Women are nearly the first thing that can be tossed over the raft. Nearly? Gay males get tossed out by the left even quicker. (The right wing is far worse than the left on these issues, I don't pretend otherwise. But I'm not a right winger and my focus here is on the left and the way the left has damaged itself repeatedly in the last years.) Nir Rosen thought it would be funny if men sexually assaulted Anderson Cooper. He thought that was 'funny.' And he's allegedly an educated person -- apparently one educated at Jim Belushi University on an Andrew Dice Clay scholarship.
The left should have policed their own. They didn't. And that refusal to do so has consequences. If you're failing to grasp that, Amy Goodman pretends she's interested in abortion issues today because it allows her to interview Ann Richards' daughter. That's the only reason for that segment. If there was any segment required today by the news cycle, it was on the women and men who are suing the Pentagon over sexual assaults. (See yesterday's snapshot.) But that's reduced to a headline so that Ann Richards' daughter can speak. Maybe had she spoken in out in 2009, the current anti-choice culture would not be so determined? But speaking out, Cecile, would have required you calling out the White House and ObamaCare's assault on women's health. You weren't prepared to do that. Now that the attacks are coming from the right, Cecile's all ready to speak out. How very brave you are not.
Iraq. The story of Iraq's not been told by our brave leaders of the left. Not just because they all walked away but because look at all they ignored when they were covering Iraq. Naomi Klein is so offended that she got called out for attacking the two women who might have been raped and so offended that she can't hide behind feminist (she's not a feminist, she never was one). But what's really offensive is she supposedly covered Iraq and yet never found time for Iraqi women.
Never. Nir Rosen couldn't make time either. (In fact, of the most highlighted left voices covering Iraq, it's really been only Dahr Jamail and Patrick Cockburn who've covered women.) Manal Omar is the author Barefoot in Baghdad: A Story of Identity -- My Own and What it Means to be a Woman in Chaos. Starting in the 1990s, she has done humanitarian work in Iraq. NGO Coordination Committee in Iraq interviewed her about the status of women's rights in the new 'democratic' Iraq. Excerpt:

NCCI: As the former Regional Coordinator for Women for Women International in Iraq, what do you feel are some of the greatest obstacles facing NGOs which operate in the sector of women's rights?

Manal Omar: The biggest challenge is when women become the negotiating chip. One of the titles of my chapters in my book is "Negotiating Chip," because I witnessed too often how women's rights were used during political or social bargaining. For example, you may have high-level Kurdish representatives that believe 100% in women's rights. However, during political debates, or when it's time to vote on a resolution, they will not vote pro-women. When I would challenge them, they often would say that their primary issue is federalization, and as a result, they would strike a deal on a resolution for women if more conservative parties would vote on the resolution of federalization. The second challenge is what I call the "not now" argument. This argument usually states that because of overall violence and instability, it is not an appropriate time to discuss women's issues. I have witnessed how the "not now" easily becomes the "not ever." Women must maximize the window of opportunity to push their rights forward.

It's amazing that left publications haven't been interested in Manal Omar's book. Until you realize how the destruction of women's rights in Iraq remains the story the left ignored. What else got ignored? How about the assault on Iraq's LGBT community. At a time when you had three members of Congress addressing it, at a time when the Denver Post and New York Times were addressing it, The Progressive and The Nation and Democracy Now! couldn't be bothered. When it did pop up on Pacifica (KPFK), the guest brought it up and the host (Lila Garrett) expressed shock at the news she'd never heard of before. That did not, however, lead her to book someone to address the topic.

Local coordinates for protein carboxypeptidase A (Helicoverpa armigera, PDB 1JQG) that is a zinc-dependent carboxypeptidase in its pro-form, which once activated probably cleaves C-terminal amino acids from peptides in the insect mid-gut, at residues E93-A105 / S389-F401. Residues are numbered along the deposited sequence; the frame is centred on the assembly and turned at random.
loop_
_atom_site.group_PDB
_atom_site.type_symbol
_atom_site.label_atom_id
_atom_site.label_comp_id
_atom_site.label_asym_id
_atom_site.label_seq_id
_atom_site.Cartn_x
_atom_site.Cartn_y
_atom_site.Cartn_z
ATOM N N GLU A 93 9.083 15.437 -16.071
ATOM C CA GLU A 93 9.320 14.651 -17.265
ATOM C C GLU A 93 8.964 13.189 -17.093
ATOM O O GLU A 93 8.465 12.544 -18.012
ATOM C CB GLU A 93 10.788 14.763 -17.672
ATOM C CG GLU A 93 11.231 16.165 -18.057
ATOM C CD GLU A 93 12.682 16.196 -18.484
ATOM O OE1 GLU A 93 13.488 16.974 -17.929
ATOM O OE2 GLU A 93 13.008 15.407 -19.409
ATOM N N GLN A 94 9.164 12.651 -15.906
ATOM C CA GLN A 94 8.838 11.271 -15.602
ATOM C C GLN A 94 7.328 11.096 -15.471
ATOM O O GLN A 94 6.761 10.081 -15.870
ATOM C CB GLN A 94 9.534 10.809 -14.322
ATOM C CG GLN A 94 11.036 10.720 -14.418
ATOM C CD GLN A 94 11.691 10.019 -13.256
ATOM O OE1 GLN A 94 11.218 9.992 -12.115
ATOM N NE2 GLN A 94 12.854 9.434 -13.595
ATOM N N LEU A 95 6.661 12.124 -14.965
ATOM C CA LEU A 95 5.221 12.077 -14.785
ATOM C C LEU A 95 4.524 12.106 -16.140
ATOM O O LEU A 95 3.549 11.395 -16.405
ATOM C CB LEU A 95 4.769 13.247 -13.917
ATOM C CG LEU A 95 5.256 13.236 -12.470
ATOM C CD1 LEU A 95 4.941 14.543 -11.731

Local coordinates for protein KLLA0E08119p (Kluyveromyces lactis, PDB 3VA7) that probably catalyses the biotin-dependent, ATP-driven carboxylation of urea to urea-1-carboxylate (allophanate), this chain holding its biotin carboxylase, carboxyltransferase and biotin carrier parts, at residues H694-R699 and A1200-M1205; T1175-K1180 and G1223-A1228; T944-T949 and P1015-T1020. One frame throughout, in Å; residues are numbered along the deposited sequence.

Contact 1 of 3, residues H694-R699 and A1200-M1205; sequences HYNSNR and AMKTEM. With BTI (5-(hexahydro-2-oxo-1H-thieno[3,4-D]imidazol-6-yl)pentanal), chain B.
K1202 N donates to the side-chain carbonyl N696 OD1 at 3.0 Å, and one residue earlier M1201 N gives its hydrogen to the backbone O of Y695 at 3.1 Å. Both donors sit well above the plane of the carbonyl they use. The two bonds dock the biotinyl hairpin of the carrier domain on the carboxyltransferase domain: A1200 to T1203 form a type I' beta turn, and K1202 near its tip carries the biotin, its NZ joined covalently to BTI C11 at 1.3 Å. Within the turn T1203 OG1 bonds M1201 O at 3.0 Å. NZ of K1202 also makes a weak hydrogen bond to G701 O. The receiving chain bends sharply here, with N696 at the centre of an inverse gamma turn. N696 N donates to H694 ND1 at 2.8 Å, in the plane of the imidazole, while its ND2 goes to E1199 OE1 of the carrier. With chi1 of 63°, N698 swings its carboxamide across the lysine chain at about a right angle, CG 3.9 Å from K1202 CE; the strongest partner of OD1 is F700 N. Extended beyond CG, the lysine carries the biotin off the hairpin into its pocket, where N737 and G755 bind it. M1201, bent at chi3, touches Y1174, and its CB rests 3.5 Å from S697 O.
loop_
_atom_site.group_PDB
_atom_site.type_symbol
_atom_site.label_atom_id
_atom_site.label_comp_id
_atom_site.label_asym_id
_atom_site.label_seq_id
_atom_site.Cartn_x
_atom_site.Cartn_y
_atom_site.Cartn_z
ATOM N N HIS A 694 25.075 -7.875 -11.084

The left looks the other way at what Nir Rosen said and the reason is because his comments reflect their own attitude. A gay man being sexually assaulted is funny to them. A woman being sexually assaulted, to them, does have it coming if she's not their 'kind of woman.' And that's been reflected over and over in the coverage. Nir Rosen is toxic and his remarks were toxic but he existed and was encouraged in a toxic culture. Hopefully, he walks away from all of this with -- or develops -- a more inclusive scope than he had yesterday. It'd be really helpful if those who created and fostered the environment for such remarks could learn something.
I suppose both God and the March of Freedom work in mysterious ways. Prior to the past 20 years of U.S. assault on Iraq, there were gay bars and open homosexuality in Baghdad. Now the shiny new Iraqi Constitution sanctions the murder of unfaithful women and of homosexual men whether faithful or not. "Abu Qussay, an Iraqi father who killed his son after the son's homosexuality was revealed, is proud of the murder. 'I hanged him in my house in front of his brother to give an example to all of them and prevent them from doing the same.'" Between 2003 and 2009 at least 455 gay men were brutally murdered , many through a technique that glues the anus shut and then forces the victim to consume a drink that causes diarrhea. Videos of this have been proudly circulated.
Your tax dollars at work, my fellow Americans. You cannot destroy a nation and hire religious fanatics to attack other types of religious fanatics without creating hell on earth. And that is what we have done in Iraq. Meanwhile our own gay activist groups take some interest in advancing the rights to marry or work or obtain healthcare without discrimination, but primarily they have been obsessed with the goal of participating openly in the next sociocide.
Maybe others can follow David Swanson's lead? If not, we (on the left) will quickly become the very thing we once protested against.